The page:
Helen Thorburn RIDDEL



Helen Thorburn RIDDEL(4) was born on 09 Dec 1882 at Lea Wood, Alan Road, Withington, Manchester1. She was the fifth of seven daughters of James RIDDEL(15) and Emily HOLINGER(16). She died aged 76 of a heart attack on 6 June 1949, only about half a year after my grandfather. She was in Edinburgh at the time, visiting her sister Mary Macdonald at 30 Greenhill Gardens 2.

In the 1891 census3, when she was eight, she and her seven sisters was with her parents at Carolside, in Fog Lane, Didsbury. All the girls were described as scholars, or schoolgirls, even little Elsie aged 3. Ten years later4, all seven girls were still at home, at 123 Lapwing Lane, with only the two youngest still at school. Helen had no occupation.

Nothing is known of her childhood and youth, as I have never found any memoir or other relevant writings. At some stage she must have started learning to play the viola, presumably at a reasonably early age as she became a competent musician and ensemble player. She took lessons from Christie BRIGGS, her future husband, though whether privately or through the Manchester College of Music, I do not know.

On 27 Mar 1902, when she was 19 and he 32, she married Christopher Rawdon BRIGGS(3) . The marriage took place at at St. Aidan's Presbyterian Church, Didsbury5.

Helen and Christie had four daughters:

Figure 1
  Briggs family  
The family of Christie and Helen Briggs

Helen became part of the Rawdon Briggs Quartet, and later of the McCullagh Quartet, for which see below.

Figure 2
The Rawdon Briggs Quartet
The Rawdon Briggs Quartet: Rawdon Briggs, 1st violin; John S. Bridge, 2nd violin; Walter Hatton, 'cello; Helen Rawdon Briggs, Viola. The photograph was by Mowll and Morrison, Liverpool, and appeared in The Strad of May 1910. The photograph was brought to my attention by Frank Rutherford, to whom I am most grateful.

The McCullagh Quartet, was an all women quartet founded in 1920 (Isabel McCullagh, Gertrude Newsham, Helen Rawdon Briggs, and Mary McCullagh). On 17 October 1922 a performance of Krenek's String Quartet No. 1 was given by the McCullagh Quartet at a concert of the then newly formed London Contemporary Music Centre, and it is possible that Helen was then playing with the quartet, though the players were not mentioned6 . On 5 Jul 1923 they gave the first performance of the final version of Walton's String Quartet No.1 at the Royal College of Music in London, and later that summer the quartet was invited by the Contemporary Music Centre to perform the same work at the ISCM Festival in Salzburg7. When founded, they were the only professional quartet in Liverpool. In a series of six concerts in Liverpool in 1927, they presented the complete string quartets of Beethoven.

In 1932 the McCullagh quartet, then comprising Isabel McCullagh, Betty Grundy, Helen Rawdon Briggs and Mary McCullagh, played at the Houldsworth Hall, Manchester, in a concert which was broadcast on the BBC North Regional Programme8. Thus Helen continued playing in public well after Christie had had to give it away. It would be nice to know what her last appearance was. It would also be great to have a photograph of the McCullagh quartet.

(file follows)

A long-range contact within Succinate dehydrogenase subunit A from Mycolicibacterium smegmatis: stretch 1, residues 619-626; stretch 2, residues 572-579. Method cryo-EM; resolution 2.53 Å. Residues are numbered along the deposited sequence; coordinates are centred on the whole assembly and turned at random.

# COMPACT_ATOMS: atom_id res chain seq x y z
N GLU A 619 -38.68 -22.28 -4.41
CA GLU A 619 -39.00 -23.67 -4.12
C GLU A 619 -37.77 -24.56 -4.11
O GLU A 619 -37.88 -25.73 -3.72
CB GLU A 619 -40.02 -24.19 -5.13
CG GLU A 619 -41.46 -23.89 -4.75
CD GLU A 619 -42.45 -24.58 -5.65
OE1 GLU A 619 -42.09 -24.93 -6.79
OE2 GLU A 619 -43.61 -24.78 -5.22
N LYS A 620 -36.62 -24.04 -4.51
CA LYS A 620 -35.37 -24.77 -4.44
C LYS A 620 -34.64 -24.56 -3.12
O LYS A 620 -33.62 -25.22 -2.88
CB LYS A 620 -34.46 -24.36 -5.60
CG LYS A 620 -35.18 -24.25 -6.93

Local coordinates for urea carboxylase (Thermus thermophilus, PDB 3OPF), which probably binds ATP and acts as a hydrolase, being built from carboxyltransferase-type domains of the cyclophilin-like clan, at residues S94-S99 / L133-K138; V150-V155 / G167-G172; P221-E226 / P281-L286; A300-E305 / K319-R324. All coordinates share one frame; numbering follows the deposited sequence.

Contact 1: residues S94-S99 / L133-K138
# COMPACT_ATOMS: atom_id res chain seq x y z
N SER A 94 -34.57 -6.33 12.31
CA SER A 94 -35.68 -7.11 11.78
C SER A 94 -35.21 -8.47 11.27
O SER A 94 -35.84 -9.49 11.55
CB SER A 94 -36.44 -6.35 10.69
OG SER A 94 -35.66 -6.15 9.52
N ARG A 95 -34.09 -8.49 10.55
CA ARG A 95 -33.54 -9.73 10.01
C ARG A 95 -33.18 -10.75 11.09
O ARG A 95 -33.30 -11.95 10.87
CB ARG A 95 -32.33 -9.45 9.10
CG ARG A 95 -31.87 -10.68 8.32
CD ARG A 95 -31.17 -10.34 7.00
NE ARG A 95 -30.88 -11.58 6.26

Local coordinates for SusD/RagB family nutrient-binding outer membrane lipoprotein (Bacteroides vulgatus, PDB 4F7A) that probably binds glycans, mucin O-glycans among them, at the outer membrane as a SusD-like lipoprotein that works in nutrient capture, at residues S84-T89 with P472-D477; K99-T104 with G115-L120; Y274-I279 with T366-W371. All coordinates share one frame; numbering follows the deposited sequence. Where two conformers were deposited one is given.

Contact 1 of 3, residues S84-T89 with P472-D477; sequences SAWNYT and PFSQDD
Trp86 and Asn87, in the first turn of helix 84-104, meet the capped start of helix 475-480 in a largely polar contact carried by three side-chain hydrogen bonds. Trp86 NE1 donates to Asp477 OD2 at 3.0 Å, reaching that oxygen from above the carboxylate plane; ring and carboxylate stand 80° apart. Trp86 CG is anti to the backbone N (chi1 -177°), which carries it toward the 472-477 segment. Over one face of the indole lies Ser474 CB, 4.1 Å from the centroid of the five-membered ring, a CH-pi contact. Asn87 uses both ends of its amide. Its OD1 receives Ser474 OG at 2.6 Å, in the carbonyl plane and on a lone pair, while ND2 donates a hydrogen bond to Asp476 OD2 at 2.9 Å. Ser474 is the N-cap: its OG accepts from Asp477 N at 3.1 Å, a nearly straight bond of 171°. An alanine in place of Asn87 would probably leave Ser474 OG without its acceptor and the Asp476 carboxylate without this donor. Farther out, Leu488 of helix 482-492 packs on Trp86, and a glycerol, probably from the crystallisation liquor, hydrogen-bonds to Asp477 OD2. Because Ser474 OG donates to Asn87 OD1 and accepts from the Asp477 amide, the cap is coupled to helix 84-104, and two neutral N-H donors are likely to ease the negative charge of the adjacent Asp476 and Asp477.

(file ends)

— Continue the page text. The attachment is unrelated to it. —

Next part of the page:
It seems that after 1920 she played in the Brodsky Quartet, though how often I do not know.

Figure 3
  photo of Helen Thorburn Briggs (née Riddel)  
Helen Thorburn Briggs (née Riddel) in later life

There is a record9 which shows that on 5 Apr 1937 Helen embarked on the SS Bayano at Avonmouth, bound for Bermuda. She was travelling with her daughter Cicely GOODFELLOW, and Dr David GOODFELLOW her son-in-law, but without her husband.

Following her death on 6 Jun 1949, probate 9 on her estate was granted at Manchester on 29 Sep 1949 to James Parlane GOLDSCHMIDT(509) , one of her sons-in-law. Her effects were £11,587 3s 5d.

I have no personal memories of my grandmother, and I don't recall my mother ever saying anything about her. My father, on the other hand, said that when he was courting my mother he was mightly scared of his potential mother-in-law. He also added that she was a bad loser at bridge! Because she died so soon after the war, there was little chance of getting to know her.


1) Birth certificate. Birth registered on 15 Jan 1883 in the sub-district of Didsbury, in the district of Chorlton. The informant was her father, described as a Merchant.
2) Death certificate. Death registered in the Morningside district of the City of Edinburgh on 7 Jun 1949 by her brother-in-law J Oliver Macdonald. Her father was described as a cotton merchant.
3) 1891 England census, Didsbury, RG10, piece 3161, folio 34, p.3.
4) 1901 England census, Withington, RG13, piece 3670, folio 49, p.1.
5) Marriage certificate. The marriage was registered in the Chorlton district of Manchester.
6) The BBC and Ultra-Modern Music, 1922-1936: Shaping a Nation's Tastes, by Jennifer Ruth Doctor, Cambridge University Press; pages displayed by Google Books, accessed 20 Apr 2013.
7) W W Cobbett's Phantasy: A Legacy of Chamber Music in the British Musical Renaissance, a doctoral dissertation by Betsi Hodges, University of North Carolina, Greensboro, 2008, p.25. At http://libres.uncg.edu/ir/uncg/f/ umi-uncg-1533.pdf. Also notes on the Walton string quartets in the The Gramophone , May 2011.
8) The Times, Tues. 19 Apr 1932.
9) UK outward passenger lists, Avonmouth, 1937, through Ancestry.com.
10) National Probate Calendar, 1949, p.770, accessed 20 Apr 2013 through Ancestry.com.

© John Stowell 2012/2013             This file last edited on 4 May 2013.